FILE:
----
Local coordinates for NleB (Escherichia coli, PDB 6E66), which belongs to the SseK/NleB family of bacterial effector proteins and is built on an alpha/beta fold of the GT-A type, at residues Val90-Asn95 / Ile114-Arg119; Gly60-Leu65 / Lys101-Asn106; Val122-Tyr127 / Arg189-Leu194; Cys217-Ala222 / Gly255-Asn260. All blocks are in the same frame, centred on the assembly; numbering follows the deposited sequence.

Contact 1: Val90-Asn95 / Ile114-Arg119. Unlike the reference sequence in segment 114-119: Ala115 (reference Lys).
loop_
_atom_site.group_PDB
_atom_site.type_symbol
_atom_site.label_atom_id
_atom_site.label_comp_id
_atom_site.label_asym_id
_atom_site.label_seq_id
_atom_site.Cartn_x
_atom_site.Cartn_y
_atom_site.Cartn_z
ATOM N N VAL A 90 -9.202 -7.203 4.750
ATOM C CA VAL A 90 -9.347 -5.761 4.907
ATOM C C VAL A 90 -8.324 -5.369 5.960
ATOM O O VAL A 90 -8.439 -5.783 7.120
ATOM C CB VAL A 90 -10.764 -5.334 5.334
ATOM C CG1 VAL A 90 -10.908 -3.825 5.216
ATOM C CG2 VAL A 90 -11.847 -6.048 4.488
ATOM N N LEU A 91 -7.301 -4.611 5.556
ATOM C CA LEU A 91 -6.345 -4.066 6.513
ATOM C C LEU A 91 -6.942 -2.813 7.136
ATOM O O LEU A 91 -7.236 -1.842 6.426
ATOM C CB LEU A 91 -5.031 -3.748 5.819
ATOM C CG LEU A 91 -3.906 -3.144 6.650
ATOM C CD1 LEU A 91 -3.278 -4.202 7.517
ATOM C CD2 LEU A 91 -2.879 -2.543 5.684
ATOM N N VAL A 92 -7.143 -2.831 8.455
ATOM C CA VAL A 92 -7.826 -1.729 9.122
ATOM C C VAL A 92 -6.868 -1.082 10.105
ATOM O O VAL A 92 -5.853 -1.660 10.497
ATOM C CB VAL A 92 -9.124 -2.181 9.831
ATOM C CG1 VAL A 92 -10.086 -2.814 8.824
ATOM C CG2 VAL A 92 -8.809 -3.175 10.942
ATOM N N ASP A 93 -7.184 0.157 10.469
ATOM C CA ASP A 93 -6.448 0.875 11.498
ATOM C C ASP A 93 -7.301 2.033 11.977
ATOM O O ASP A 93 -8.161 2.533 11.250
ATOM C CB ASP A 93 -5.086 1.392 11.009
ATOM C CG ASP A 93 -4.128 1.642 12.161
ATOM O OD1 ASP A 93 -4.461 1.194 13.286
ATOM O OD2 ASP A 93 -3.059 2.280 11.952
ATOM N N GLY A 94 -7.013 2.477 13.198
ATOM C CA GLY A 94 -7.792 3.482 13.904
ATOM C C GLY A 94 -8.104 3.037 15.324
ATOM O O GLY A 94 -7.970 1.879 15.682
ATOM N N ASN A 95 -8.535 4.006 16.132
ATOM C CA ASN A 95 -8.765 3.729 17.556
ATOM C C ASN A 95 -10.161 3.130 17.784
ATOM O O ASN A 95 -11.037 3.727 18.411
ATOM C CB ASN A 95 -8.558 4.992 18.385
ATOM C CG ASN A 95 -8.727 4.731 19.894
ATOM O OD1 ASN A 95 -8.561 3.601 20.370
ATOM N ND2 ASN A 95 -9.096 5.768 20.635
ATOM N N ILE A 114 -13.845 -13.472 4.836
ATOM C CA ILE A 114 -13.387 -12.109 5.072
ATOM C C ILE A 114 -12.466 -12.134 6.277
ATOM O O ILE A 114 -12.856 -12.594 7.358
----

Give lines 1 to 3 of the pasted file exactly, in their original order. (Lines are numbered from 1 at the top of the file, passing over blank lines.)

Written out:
Local coordinates for NleB (Escherichia coli, PDB 6E66), which belongs to the SseK/NleB family of bacterial effector proteins and is built on an alpha/beta fold of the GT-A type, at residues Val90-Asn95 / Ile114-Arg119; Gly60-Leu65 / Lys101-Asn106; Val122-Tyr127 / Arg189-Leu194; Cys217-Ala222 / Gly255-Asn260. All blocks are in the same frame, centred on the assembly; numbering follows the deposited sequence.

Contact 1: Val90-Asn95 / Ile114-Arg119. Unlike the reference sequence in segment 114-119: Ala115 (reference Lys).
loop_